Modern education is rubbish. There, I’ve said it – but JT Gatto said it first. Modern education was set up on the factory model, to make people fit for working in the factories – a production line, producing producers (and consumers), willing to work until the bell goes. We spend so much time and effort and wealth on tweaking the system, prodding bits here and removing bits there, and yet it simply doesn’t get any better. How can we persist with such a destructive system? Gatto explains why… and it is fascinating. A highly readable and recommendable book.
Thing is, now that we have crossed the threshold into the Long Emergency, and budgets will continue to be cut for the foreseeable future, the old model is not just dead, it is deadening. Those kids that can just about fit in to the present structure can get by, those who stick out for any one of a myriad number of reasons will get squashed and discarded.
These are not new insights. The future is local, and small-scale, and probably home-ed.
The video was more than a little simplistic. Pinning the origin of public schools on early modern Prussia (and calling it a totalitarian state) is anachronistic and ignores the role of church Sunday Schools and numerous other factors. Quoting Einstein about “modern methods of instruction”, or Agatha Christie about the lack of imagination in children “today” is likewise disingenuous and assumes nothing has changed. Quoting the journal of a homicidal alienated teenager is similarly unenlightening. Quoting a Roman author would seem to undermine their point that the problem lies in state schooling.
I’m quite open to Gatto’s arguments and accept that there may well be all kinds of problems in various education systems. I’m no opponent of home schooling or Steiner schools or Montessori. But this video didn’t contribute to your post.
I do wonder about the future of education during the long decline (coming from a family of many teachers).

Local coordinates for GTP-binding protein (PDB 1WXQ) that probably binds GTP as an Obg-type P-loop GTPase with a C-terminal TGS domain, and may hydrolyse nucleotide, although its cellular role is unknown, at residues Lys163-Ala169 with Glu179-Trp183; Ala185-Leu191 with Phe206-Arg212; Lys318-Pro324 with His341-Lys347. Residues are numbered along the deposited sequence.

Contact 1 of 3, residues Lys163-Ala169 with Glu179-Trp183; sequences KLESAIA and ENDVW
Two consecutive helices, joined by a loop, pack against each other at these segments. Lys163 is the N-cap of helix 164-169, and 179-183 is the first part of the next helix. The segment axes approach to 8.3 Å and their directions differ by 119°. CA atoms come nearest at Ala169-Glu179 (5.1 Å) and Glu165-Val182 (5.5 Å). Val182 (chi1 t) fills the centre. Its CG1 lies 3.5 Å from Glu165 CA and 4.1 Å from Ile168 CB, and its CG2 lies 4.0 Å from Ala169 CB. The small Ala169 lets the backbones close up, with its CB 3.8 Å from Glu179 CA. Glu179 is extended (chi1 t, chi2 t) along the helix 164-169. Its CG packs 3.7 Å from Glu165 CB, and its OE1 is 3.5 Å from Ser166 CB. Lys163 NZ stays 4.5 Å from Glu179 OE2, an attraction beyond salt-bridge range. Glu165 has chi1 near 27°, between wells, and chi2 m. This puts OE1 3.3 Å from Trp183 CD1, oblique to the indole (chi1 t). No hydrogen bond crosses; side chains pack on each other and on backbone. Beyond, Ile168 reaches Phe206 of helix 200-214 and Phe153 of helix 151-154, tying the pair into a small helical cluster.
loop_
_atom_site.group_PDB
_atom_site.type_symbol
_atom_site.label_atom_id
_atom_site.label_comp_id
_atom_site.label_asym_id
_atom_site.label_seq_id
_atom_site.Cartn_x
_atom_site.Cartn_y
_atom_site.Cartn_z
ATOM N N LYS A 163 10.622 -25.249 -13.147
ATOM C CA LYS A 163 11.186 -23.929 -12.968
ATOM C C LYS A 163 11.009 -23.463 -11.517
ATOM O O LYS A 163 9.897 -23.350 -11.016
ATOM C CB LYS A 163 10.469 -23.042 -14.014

Byron – you’re right, video deleted.
Byron may well be right, but why not leave the video up and let others decide for themselves?
An obvious compromise would be to link to it in these comments without posting it above.
But the bigger question is what a more localised education looks like. What do you do with your kids Sam?
What a sweeping statement. It’s like saying the church is total bollocks and all vicars are crap! The statement is ill informed and pessimistic, not to mention lacking in appreciation of the myriads truly inspirational teachers across the planet – maybe you didn’t meet so many during your education?!
That said a lot of modern education is rubbish. Some educators have not stood up for what they believe, are buried under an avalanche of directives(many of which are a waste of time and paper)and are not brave enough to fight their corner. The politicians who are in Education departments generally haven’t got a clue of what real learning actually is, especially people whose education has been bathed in facts and academia. When someone comes up with some research that is useful and valuable it is often ignored by political parties in favour of their hobby horse of the day. There are so many different wonderful approaches to education which you appear not to be informed about otherwise you would not have made such a statement.